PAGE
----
"The utilities serving Los Angeles have moderate investments in energy efficiency spending and savings. The Los Angeles Department of Water and Power scored above average on electric efficiency spending and savings. Southern California Gas has average natural gas efficiency spending and savings. Both utilities run low-income and multifamily efficiency programs. The city earned a perfect score for energy efficiency in water services."
Transportation Policies (18 of 30 points)
"Los Angeles has multiple plans to encourage efficiency in transportation, including the Sustainable City pLAn, which established a citywide goal of reducing vehicle miles traveled (VMT) per capita by 5 percent by 2025. A portion of the city’s zoning overlays encourage transit-oriented development and mixed-use development, and the city offers density bonuses for all affordable housing units. Los Angeles has also reduced minimum parking requirements for certain developments. The city has several initiatives that incentivize affordable housing development near transit centers. The city could improve its score by increasing its focus on mode shift strategies and freight system efficiency. "
Other facts the city can marshal to its case include:
In March, Los Angeles Mayor Eric Garcetti released a progress report that showed early achievement of more than two-thirds of 2017 goals contained in the Sustainable City pLAn, originally announced in 2015.
“The Sustainable City pLAn has unlocked collaboration between government, the private sector and innovative Angelenos, while creating jobs, advancing environmental justice, and reducing greenhouse gas emissions,” said Matt Petersen, the city’s chief sustainability officer. “Mayor Garcetti’s leadership is creating a more sustainable Los Angeles, and we are bringing cities together across this country to fight climate change.”
Indeed, Garcetti and fellow city leaders as well as mayors and governors nationwide continue to respond to climate change as if it were real. Several news reports on May 30 indicated that President Donald Trump plans to pull the United States out of the Paris Climate Agreement, already prompting noted entrepreneur Elon Musk to say he would resign from the president's CEO advisory councils if that were true. In March, Garcetti responded to the president's earlier actions at the EPA:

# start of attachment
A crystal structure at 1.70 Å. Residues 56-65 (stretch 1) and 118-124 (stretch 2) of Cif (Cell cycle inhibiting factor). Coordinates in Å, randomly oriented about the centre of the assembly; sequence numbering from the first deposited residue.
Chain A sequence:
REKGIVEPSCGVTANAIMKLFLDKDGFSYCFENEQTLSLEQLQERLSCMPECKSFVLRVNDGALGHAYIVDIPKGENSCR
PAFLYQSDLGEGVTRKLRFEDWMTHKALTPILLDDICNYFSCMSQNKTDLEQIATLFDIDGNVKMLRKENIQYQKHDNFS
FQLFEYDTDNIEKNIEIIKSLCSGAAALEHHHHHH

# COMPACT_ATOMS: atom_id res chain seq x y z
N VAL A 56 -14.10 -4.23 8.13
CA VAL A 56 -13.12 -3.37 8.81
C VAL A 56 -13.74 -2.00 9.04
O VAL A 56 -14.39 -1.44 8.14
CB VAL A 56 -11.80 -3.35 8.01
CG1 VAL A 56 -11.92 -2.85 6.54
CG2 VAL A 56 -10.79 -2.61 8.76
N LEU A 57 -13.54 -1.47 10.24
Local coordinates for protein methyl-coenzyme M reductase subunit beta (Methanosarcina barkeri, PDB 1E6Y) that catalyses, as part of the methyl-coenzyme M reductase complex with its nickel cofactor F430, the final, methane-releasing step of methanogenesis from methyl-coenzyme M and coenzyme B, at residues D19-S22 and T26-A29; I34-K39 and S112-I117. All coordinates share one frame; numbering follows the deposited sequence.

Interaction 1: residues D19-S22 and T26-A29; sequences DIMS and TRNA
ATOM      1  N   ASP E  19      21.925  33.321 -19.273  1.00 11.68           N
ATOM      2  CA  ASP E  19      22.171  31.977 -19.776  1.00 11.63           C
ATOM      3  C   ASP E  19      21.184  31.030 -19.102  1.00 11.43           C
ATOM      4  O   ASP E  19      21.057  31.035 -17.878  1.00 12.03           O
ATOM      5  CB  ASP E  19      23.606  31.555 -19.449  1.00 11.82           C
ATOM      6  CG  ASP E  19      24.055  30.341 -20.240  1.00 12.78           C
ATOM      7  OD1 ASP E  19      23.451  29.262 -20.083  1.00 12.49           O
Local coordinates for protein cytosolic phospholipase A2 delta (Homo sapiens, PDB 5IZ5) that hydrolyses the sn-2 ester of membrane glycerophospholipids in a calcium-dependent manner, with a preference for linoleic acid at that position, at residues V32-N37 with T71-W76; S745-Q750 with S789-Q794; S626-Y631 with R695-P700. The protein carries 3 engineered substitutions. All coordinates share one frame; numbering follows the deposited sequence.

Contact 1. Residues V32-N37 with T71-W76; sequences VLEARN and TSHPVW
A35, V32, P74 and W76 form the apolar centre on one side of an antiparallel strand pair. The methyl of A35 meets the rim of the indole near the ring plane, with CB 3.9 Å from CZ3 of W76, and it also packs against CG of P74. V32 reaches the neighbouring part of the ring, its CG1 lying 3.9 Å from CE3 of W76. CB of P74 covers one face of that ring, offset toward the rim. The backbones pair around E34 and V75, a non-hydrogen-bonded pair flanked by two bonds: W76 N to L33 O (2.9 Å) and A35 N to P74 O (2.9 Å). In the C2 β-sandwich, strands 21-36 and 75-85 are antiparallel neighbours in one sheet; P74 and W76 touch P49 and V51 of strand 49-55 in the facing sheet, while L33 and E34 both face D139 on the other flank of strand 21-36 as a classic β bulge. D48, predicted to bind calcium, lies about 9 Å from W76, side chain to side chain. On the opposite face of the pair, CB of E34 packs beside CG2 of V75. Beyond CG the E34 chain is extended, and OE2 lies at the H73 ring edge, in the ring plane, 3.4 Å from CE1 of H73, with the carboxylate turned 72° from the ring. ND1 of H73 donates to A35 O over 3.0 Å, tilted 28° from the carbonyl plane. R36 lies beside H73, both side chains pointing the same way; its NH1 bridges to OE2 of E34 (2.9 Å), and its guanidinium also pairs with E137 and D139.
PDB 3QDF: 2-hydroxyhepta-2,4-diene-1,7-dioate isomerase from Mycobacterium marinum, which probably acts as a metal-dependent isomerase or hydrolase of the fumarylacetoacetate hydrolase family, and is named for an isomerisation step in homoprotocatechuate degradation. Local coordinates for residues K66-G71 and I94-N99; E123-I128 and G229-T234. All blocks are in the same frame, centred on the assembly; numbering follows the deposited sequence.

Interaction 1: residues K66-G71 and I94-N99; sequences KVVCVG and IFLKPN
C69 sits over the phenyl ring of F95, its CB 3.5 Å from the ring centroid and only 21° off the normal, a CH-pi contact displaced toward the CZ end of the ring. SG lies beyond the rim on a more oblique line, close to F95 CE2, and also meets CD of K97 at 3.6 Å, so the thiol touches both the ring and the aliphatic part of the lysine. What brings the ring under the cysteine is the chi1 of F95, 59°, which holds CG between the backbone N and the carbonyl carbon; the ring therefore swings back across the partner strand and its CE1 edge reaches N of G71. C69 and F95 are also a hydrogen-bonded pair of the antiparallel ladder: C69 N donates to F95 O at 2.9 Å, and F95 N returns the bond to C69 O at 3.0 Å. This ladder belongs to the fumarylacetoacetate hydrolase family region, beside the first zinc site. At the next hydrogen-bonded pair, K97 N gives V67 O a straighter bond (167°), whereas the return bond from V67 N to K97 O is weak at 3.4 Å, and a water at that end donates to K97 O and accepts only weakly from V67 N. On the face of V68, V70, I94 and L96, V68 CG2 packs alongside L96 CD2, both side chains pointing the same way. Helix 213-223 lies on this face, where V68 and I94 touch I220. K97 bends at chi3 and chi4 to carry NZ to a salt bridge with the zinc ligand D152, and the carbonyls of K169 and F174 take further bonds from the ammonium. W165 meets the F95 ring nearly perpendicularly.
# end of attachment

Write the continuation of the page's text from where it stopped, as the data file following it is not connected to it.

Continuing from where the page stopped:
“President Trump’s moves today to undo the Clean Power Plan and roll back other key climate policies undermine the important efforts — throughout the country and the world — to tackle the single greatest threat and economic opportunity of our time: climate change," said Garcetti. "I asked 37 of my fellow ‘climate mayors’ to join me in writing President Trump to object to his actions, including severe proposed budget cuts to the EPA and clean energy programs like Energy Star at the U.S. Department of Energy, and rollbacks to vehicle fuel efficiency standards. The administration is taking clear steps to undermine not only the federal government's commitment to meeting the goals of the Paris Climate Agreement, but also U.S. leadership on public health and growing the clean energy economy.
"No matter what happens in Washington, we will work to meet our Sustainable City pLAn goal to reduce greenhouse gas emissions 80 percent by 2050, move toward zero emissions transportation, and pursue our vision of a 100-percent clean energy future. Los Angeles has also divested from the coal-fired Navajo Generating Station, and the Los Angeles Department of Water and Power will be completely coal-free by 2025. Nothing can stop us from investing in electric cars and mass transit; from ending our reliance on coal; from installing cool roofs and pavement; or from leading America in solar power. Los Angeles will uphold the obligation to preserve the health of our planet, protect our most vulnerable residents, and create a 21st century economy — and working with my fellow ‘climate mayors,’ we will continue doing our part to meet the goals of the Paris Climate Agreement in cities across the country."